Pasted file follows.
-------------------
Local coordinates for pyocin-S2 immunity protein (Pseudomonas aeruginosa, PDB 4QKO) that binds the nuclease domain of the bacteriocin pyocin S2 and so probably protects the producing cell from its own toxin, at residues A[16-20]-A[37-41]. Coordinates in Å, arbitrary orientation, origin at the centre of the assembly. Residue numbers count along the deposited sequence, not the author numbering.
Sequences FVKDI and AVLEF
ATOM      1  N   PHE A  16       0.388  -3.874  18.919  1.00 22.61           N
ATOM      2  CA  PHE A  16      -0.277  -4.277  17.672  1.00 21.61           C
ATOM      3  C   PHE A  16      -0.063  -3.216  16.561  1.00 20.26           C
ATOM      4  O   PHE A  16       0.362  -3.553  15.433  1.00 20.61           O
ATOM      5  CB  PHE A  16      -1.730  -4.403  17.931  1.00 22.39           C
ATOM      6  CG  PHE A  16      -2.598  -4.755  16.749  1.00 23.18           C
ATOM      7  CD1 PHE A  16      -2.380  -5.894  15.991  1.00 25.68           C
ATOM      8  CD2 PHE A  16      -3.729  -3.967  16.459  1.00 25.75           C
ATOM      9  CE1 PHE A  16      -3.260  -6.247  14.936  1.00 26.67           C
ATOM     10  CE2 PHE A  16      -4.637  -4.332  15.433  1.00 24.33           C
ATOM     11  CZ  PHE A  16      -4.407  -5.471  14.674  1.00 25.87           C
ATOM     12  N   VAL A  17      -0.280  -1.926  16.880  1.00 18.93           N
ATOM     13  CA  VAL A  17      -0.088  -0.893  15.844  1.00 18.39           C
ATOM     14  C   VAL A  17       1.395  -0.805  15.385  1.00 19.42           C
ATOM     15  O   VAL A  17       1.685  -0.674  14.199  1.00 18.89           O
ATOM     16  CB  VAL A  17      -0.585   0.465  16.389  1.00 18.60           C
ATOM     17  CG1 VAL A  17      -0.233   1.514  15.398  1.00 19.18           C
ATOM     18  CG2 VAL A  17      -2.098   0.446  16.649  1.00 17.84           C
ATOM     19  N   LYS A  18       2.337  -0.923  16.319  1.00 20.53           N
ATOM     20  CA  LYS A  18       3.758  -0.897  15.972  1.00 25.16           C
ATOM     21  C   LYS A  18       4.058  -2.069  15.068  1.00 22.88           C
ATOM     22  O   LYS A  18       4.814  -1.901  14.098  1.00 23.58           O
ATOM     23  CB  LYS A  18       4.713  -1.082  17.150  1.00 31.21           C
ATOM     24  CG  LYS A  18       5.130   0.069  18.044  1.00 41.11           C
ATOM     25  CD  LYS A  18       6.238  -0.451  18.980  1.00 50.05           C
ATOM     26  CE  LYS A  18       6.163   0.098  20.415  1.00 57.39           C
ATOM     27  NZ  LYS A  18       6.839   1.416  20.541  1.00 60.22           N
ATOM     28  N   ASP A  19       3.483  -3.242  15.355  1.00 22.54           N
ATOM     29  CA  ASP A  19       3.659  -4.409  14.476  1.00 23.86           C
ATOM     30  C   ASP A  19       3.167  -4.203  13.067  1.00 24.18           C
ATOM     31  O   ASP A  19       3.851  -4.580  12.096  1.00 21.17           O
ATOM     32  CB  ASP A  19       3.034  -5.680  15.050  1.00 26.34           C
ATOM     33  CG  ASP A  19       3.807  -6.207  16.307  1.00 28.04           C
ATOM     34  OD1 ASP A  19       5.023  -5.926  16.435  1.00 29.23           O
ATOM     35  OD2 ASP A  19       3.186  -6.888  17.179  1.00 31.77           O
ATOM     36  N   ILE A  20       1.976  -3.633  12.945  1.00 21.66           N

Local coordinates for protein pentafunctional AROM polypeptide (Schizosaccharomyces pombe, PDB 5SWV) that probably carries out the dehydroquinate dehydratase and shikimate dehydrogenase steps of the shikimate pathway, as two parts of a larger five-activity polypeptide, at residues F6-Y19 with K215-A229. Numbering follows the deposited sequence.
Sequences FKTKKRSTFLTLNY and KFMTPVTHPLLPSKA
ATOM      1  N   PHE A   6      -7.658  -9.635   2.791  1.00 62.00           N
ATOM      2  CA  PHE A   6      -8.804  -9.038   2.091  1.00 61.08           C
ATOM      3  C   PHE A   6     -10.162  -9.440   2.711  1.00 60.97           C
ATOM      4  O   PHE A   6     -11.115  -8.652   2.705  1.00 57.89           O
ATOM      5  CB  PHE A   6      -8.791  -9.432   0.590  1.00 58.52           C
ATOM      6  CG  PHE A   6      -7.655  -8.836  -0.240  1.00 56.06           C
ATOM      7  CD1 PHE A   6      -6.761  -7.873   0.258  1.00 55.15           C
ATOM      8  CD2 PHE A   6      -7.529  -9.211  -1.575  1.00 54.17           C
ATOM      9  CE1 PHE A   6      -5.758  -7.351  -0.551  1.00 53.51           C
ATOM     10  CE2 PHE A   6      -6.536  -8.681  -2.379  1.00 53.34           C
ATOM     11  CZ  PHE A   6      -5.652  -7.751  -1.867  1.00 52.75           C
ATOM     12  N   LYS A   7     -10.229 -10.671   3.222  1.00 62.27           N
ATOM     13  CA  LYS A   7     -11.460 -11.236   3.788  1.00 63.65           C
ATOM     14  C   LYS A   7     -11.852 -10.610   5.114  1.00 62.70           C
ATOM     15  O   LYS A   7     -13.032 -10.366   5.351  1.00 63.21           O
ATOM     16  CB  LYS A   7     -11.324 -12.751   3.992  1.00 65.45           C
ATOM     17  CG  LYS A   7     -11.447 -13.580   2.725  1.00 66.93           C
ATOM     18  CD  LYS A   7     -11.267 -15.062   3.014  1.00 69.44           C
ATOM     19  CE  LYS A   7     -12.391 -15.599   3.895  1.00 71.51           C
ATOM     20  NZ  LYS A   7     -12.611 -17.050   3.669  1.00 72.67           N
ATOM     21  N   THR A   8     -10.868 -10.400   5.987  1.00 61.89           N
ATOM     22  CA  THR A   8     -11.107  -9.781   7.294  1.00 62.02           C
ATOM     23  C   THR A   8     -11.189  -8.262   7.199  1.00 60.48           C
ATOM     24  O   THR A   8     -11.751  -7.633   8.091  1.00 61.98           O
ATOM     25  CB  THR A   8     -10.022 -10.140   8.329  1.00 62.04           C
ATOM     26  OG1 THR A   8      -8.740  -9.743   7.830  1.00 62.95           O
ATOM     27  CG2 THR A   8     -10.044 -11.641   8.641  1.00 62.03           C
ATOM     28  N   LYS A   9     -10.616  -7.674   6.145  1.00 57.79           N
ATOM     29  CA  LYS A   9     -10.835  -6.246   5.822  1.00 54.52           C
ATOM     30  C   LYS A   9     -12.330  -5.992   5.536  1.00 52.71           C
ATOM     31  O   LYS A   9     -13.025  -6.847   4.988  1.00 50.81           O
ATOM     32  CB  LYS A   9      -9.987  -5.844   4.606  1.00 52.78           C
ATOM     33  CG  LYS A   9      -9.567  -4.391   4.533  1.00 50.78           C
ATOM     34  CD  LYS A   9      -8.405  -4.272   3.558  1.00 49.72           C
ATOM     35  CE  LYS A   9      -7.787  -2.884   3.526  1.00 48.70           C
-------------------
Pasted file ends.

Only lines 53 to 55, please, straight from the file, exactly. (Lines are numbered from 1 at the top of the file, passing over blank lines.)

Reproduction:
ATOM     13  CA  LYS A   7     -11.460 -11.236   3.788  1.00 63.65           C
ATOM     14  C   LYS A   7     -11.852 -10.610   5.114  1.00 62.70           C
ATOM     15  O   LYS A   7     -13.032 -10.366   5.351  1.00 63.21           O